Tuesday, February 9, 2010

Update: Hartford Courant Columnist Says it's Time Richard LaPointe Gets a New Trial

Readers of this blog might recall an earlier post about Richard LaPointe, a man with hydrocephalus and associated neurological issues, who is currently in prison after being convicted in the murder and rape of his wife's grandmother. There are lots of serious doubts about the case - including the "confession" that LaPointe gave (his third after two attempts to get the details in that the police wanted).

I received an update today from Bob Perske, who has been fighting along with others to get Richard LaPointe a new day in court. You can read more about Bob Perske in the link above - his advocacy for Richard LaPointe is just one chapter of a long career of dedicated advocacy for the rights of people with developmental disabilities.

The news from Bob is that Richard has a new hearing in May. Rick Green, a columnist at the Hartford Courant, writes that maybe - just maybe - this hearing will result in what LaPointe deserves: A new trial:
One of the nation's most notorious examples of alleged wrongful conviction will soon return to center stage, perhaps finally providing an answer to a disturbing question.

Could convicted killer Richard LaPointe really have raped and murdered Bernice Martin?

Perhaps LaPointe's last shot at freedom will come in a Rockville courtroom this May, when a judge will consider evidence that his supporters say proves he deserves a new trial.

The May hearing could lead to freedom for the mentally disabled man who was found guilty in 1992 of the rape and murder in Manchester of Martin, his wife's 88-year-old grandmother.

The result will say plenty about justice in Connecticut. There has been no willingness by authorities to re-examine the questionable circumstances surrounding LaPointe's conviction.

The questions begin with the blind acceptance of a confession from a man with an I.Q. of 80 and extend to the exclusion of critical evidence and the incompetence of LaPointe's previous lawyers.

The evidence against LaPointe, now 64, in the 1987 crime is impressive — three confessions and a failure by his supporters to prove, despite repeated attempts, LaPointe's innocence.

But now, because of a state Appellate Court ruling last year, which overturned a lower court's ruling dismissing LaPointe's bid for a new trial, a Superior Court judge will review whether critical exculpatory evidence — an expert's analysis of the "burn time" of the fire that was set by the killer to cover up the murder — was not disclosed by the state.

"The state suppressed evidence. [LaPointe's] lawyers were ineffective. They didn't make use of the evidence that shows he didn't commit the crime," said Paul Casteliero, a lawyer for LaPointe. "The jury should have been aware of that."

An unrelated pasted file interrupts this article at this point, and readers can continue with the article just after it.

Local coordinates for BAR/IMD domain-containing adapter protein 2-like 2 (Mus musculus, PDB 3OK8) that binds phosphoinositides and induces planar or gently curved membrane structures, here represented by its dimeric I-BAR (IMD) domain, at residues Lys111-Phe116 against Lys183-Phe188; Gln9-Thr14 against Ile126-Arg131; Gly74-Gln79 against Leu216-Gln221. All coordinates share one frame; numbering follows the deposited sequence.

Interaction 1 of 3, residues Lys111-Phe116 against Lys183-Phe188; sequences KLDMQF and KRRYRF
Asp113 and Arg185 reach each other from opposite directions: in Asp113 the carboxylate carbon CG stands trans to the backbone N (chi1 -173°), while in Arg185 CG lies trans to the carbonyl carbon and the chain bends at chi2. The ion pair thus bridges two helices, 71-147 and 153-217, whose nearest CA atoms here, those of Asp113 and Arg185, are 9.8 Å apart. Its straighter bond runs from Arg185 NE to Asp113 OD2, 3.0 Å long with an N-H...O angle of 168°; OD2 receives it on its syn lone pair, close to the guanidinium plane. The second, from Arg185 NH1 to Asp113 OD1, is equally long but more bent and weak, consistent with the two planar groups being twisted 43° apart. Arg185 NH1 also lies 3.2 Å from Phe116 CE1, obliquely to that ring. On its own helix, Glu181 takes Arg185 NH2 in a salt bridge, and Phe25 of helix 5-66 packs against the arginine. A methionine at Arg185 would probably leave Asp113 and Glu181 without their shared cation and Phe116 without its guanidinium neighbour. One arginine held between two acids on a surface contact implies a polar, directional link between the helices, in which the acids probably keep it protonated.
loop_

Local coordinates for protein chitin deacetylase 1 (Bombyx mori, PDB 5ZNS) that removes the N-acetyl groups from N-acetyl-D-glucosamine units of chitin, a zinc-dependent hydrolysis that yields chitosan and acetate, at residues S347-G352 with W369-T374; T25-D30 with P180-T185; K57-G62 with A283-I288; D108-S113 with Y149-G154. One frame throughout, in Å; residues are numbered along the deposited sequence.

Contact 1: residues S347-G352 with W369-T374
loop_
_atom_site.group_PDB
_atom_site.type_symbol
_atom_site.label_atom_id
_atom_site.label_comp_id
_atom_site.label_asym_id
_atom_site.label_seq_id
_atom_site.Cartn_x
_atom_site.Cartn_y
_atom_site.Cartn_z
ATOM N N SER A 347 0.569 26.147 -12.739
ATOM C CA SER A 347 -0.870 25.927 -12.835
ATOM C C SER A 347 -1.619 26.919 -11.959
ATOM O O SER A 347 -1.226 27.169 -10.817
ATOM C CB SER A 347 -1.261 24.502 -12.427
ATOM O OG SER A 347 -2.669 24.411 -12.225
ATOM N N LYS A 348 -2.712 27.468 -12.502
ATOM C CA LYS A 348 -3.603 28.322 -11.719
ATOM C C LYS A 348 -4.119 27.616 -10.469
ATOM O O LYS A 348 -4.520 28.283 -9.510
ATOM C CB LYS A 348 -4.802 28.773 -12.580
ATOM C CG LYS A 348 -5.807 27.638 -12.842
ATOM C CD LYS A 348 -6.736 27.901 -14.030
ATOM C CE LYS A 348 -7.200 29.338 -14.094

"It is mind-boggling to me. The state never fixes a time when this whole thing happened."

Casteliero says that the evidence, in the form of notes from an arson investigator, doesn't fit the state's scenario for the murder on the evening of March 7, 1987. He said the notes suggest that the fire that Martin's killer set after the murder had burned too long for LaPointe to have quickly assaulted and murdered Martin and then calmly returned to his nearby home for an evening of television watching.

Chief State's Attorney Kevin Kane declined to comment about the case because it is a pending matter.

The state Appellate Court, in a ruling last year that represents the first victory for LaPointe in the decades-old case, noted that if the fire had been burning for 30 to 40 minutes — instead of a much shorter period — then a potential, if thin, alibi emerges:

"There was sufficient evidence presented ... to establish the potential exculpatory nature of a burn time estimation because evidence was submitted that, if credited, tenuously would have established an alibi for the window of time created by this burn time estimation."

The state's unwillingness to reconsider is no surprise, said Kate Germond, an investigator and associate director of Centurion Ministries, which works to reverse wrongful convictions.

"They hang on pretty tenaciously to these cases. I think they are used to having their own way. Their impulse is to circle the wagons."

"This case in particular really gnaws at us," said Germond, whose group is actively involved in about 20 cases throughout the country. "Richard is getting older. His life expectancy isn't as long as you and I might enjoy."

A new trial for LaPointe is long overdue.

Because if LaPointe didn't do it, this is more than a case of the system taking advantage of a hapless disabled man.

The real killer may have gotten away with murder.
That last sentence is the part that people seem to miss when they get angry over wrongful conviction cases. Two miscarriages of justice - the innocent is jailed and the guilty stays free.

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